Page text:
Salad days

Having one meat-free day a week is a meaningful change that everyone can make, that goes to the heart of several important political, environmental and ethical issues all at once. It not only addresses pollution, but better health, the ethical treatment of animals, global hunger, and community and political activism.
Paul McCartney

It takes a great deal of water to grow grain for livestock, and a great deal of energy to transport it. After eating it, sheep and cows give off a lot of methane, a much more powerful climate-changing gas than CO2.

Too much meat is not good for us: it clogs our arteries, and helps make us fat. Governments in the wealthier countries are publishing guidelines suggesting people eat more fruits, vegetables and whole grains, and a lot less red meat. Celebrities offer similar calls: Paul McCartney and his family are backing their Meat Free Monday campaign.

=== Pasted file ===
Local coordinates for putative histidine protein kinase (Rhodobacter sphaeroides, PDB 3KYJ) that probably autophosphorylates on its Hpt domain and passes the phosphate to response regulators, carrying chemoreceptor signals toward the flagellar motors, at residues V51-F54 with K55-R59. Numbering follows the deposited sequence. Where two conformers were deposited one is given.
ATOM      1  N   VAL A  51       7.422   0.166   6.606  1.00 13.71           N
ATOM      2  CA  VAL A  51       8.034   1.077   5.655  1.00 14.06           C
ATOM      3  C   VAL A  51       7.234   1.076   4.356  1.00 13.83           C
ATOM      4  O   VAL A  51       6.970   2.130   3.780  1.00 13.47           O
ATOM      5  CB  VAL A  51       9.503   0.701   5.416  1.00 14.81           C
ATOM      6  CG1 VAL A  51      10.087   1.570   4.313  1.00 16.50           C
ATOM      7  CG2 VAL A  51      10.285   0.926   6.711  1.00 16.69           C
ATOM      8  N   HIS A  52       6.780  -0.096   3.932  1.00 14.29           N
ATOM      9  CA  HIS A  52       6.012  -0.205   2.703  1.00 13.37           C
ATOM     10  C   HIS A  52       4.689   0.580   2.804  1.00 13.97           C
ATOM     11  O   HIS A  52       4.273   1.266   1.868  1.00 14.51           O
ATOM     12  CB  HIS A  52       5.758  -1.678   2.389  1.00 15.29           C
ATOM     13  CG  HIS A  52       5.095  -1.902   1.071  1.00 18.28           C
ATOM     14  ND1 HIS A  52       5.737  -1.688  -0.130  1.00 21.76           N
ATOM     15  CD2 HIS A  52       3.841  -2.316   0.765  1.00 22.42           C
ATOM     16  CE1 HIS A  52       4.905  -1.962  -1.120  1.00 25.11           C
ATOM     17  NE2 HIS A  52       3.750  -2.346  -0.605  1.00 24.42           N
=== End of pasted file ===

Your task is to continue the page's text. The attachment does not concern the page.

In February 2011, the UK Government announced new health guidelines recommending that a balanced diet should contain no more than 1lb of red meat a week (about one steak and two pork chops). Meanwhile, the Food Standards Agency suggests that about 15% of our diet should come from protein-rich foods, which aside from meat and dairy products can include tofu, chickpeas, lentils, nuts and fish.

Whether it’s beans on toast, walnut pesto and pasta, dhal and rice, hummus and pitta or mackerel and salad, a protein-rich meal can be simple and tasty – and better for the planet.

    

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